IAS Gyan

Daily News Analysis


14th May, 2024 Economy


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  • With the 2024 elections underway, housing has emerged as a critical issue in India. Beyond merely shelter, housing encompasses various facets including homelessness, the quality of existing housing stock, infrastructure inadequacies, and affordability challenges.
  • These issues collectively paint a picture of a housing crisis that demands urgent attention from policymakers and stakeholders.

Magnitude of the Crisis:

  • India's housing crisis is underscored by stark statistics.
  • The 2011 Census identified approximately 1.7 million homeless individuals across the country. However, this figure likely underestimates the true extent of homelessness, as it does not fully capture those living in informal settlements, on pavements, or in other precarious housing situations.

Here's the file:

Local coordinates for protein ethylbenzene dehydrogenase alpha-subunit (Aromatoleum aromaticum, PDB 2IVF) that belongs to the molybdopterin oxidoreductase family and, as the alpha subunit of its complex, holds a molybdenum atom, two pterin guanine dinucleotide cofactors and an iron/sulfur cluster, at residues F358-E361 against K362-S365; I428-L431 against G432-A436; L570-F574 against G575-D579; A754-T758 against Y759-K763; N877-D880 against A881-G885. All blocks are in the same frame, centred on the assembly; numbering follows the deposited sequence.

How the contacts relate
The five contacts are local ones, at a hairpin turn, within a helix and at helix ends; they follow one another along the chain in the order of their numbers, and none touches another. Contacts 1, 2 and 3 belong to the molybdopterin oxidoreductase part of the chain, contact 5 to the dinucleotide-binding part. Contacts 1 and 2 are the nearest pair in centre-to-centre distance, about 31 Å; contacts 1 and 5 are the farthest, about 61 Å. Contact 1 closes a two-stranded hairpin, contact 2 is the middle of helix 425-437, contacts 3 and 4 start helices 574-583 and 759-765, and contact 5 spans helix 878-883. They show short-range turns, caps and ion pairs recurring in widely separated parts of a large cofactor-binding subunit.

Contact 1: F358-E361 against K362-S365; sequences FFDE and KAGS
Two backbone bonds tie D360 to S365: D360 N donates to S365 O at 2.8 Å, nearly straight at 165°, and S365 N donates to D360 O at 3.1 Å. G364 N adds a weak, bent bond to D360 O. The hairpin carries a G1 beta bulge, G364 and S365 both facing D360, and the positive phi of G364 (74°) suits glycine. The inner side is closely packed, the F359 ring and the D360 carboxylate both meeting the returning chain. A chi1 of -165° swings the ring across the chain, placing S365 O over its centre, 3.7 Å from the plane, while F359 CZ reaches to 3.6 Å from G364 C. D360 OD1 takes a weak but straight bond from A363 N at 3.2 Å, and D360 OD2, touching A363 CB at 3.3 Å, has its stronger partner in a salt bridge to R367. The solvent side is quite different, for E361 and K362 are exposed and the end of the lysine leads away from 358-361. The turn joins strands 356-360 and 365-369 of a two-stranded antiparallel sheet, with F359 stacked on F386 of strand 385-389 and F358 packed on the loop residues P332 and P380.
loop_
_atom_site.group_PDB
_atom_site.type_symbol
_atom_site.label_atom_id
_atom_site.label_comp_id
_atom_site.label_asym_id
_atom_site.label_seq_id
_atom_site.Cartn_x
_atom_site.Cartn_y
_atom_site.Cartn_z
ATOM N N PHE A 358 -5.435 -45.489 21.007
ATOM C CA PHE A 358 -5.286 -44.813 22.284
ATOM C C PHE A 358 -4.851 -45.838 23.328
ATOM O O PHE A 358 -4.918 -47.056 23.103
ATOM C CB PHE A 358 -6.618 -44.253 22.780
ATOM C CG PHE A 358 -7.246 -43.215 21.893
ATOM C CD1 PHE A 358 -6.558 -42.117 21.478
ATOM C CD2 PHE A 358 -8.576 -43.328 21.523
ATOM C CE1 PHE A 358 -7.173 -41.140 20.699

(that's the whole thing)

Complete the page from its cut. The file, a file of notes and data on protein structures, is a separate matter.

• A 2012 report indicated a need for nearly 18.78 million additional housing units to meet the existing demand.
  • Subsequent studies, such as the one conducted by the Indian Council for Research on International Economic Relations (ICRIER) in 2020, revealed a 54% increase in urban housing shortage, reaching a staggering 29 million units by 2018.
  • This shortage encompasses various categories, including housing for the homeless, as well as inadequate, obsolete, and congested housing.

Vacant Units vs. Unmet Demand:

  • One puzzling aspect of India's housing landscape is the coexistence of vacant housing units alongside unmet demand.
  • Analysis by the Centre for Social and Economic Progress of the 2011 Census data revealed that while there were 11 million vacant housing units, there remained a shortage of 19 million units.
  • This discrepancy underscores a systemic issue where housing supply fails to align with the needs of the most vulnerable segments of society.

Affordable Housing Parameters: